This area, Tully and Cardwell to the south and surrounding townships were right in the eye of Cyclone Yasi when it hit 6 months ago, causing extensive damage to property. Yes there is still some repair work to be done but nearly everything is open for business and it is a beautiful place to visit, and from the large number of holiday makers who were visiting here they know that it is a great place to stay. We counted 6 other Apollo motorhomes on the site one evening! The park also suffered a lot of damage during the cyclone but Don, Janene and all their team have worked hard and brought it back to a top class resort.
This area is home to the endangered Cassowary and we were very lucky to see one of these amazing birds walking through the caravan park, an imposing sight with it’s glossy black plumage, bright blue neck and red wattles.
The weather over the last few days has been perfect and the fishermen have been queueing up to get their tinnies launched and out to catch their supper, just hope Ben and the crew have success with their fishing!
After our tour of the sugar cane fields with Shane at Lucinda, we decided to join one of the daily tours of the sugar mill at Tully to see the next stage in the process. We donned hard hats and protective glasses and spent a fascinating 90 minutes walking through the mill seeing what happens to the sugar cane after it arrives from the plantations by train through to it being loaded onto lorries as raw sugar crystals at the end of the process, before being taken to the port for export.
Mourilyan Harbour is 54km north of Tully and we drove out there to have a look at the bulk sugar terminal where the sugar is stored in large sheds awaiting export. Moored next to the dock was the large cargo ship ‘Lia’, and the sugar was being transferred by a conveyor system from the storage sheds out to the ship where it was discharged into the holds ready for export. So, we had seen the whole sugar process from start to finish, perhaps the same sugar cane that Duncan had watched being cut from the harvester cab was now being loaded as sugar crystals on to the ship for export.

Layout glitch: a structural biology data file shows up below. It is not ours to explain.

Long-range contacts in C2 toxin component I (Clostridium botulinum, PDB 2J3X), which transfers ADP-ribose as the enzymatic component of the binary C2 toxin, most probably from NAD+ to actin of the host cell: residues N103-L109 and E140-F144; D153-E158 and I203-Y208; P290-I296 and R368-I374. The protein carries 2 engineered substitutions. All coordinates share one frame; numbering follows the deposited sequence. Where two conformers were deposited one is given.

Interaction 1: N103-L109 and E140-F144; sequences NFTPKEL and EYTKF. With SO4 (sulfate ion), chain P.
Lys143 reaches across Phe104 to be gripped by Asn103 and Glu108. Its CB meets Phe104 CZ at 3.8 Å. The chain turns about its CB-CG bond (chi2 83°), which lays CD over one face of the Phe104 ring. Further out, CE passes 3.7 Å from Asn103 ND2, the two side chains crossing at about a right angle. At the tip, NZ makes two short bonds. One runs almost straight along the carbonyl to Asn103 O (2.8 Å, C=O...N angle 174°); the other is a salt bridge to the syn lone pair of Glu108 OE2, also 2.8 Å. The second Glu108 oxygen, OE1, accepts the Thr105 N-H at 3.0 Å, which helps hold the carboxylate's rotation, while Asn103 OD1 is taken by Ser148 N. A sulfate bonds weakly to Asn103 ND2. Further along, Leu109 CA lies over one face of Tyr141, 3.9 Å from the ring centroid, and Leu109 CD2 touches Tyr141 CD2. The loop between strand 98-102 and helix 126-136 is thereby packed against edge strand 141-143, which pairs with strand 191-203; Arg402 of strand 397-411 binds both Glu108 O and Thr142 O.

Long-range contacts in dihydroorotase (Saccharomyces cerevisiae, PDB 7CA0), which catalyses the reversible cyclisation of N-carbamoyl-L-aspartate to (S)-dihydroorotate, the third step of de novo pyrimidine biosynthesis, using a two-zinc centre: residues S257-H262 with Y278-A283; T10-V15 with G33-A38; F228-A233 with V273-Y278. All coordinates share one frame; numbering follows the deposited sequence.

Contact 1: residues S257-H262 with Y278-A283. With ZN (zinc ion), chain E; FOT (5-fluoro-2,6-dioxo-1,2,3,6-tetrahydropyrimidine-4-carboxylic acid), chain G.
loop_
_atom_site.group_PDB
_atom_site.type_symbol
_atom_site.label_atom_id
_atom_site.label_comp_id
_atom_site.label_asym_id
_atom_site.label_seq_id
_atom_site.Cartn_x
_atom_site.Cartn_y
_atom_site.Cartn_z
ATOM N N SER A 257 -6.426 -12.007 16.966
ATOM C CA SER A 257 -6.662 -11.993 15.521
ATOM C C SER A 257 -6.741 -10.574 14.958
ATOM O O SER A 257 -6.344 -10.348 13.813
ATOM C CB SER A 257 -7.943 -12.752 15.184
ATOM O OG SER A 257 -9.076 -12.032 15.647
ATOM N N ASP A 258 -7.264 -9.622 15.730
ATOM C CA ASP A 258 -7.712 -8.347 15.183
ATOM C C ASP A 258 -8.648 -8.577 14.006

Tully has an average annual rainfall of 4.4m and is one of the wettest towns in Australia, but rather than hide the fact away, it proudly has a 7.9m high fibre glass gumboot on display, the height of the annual rainfall in 1950! You can climb to the top and from here you have a marvellous view over Tully Mill.
We took a picnic and had a day at Tully Gorge National Park, the heavy rainfall encourages lush tropical vegetation here, and also ensures plenty of water down the Tully River, great for the white-water rafting tours that take place down the river. Actually it was a beautiful sunny day and the butterflies we saw flying around the picnic area next to the river were amazing, we saw the bright turquoise Ulysses butterflies and well as brilliant green, yellow and black male and female Cairns Birdwing butterflies feeding off the nectar of the bottle brush plants. It was a super day and the scenery in the gorge was stunning.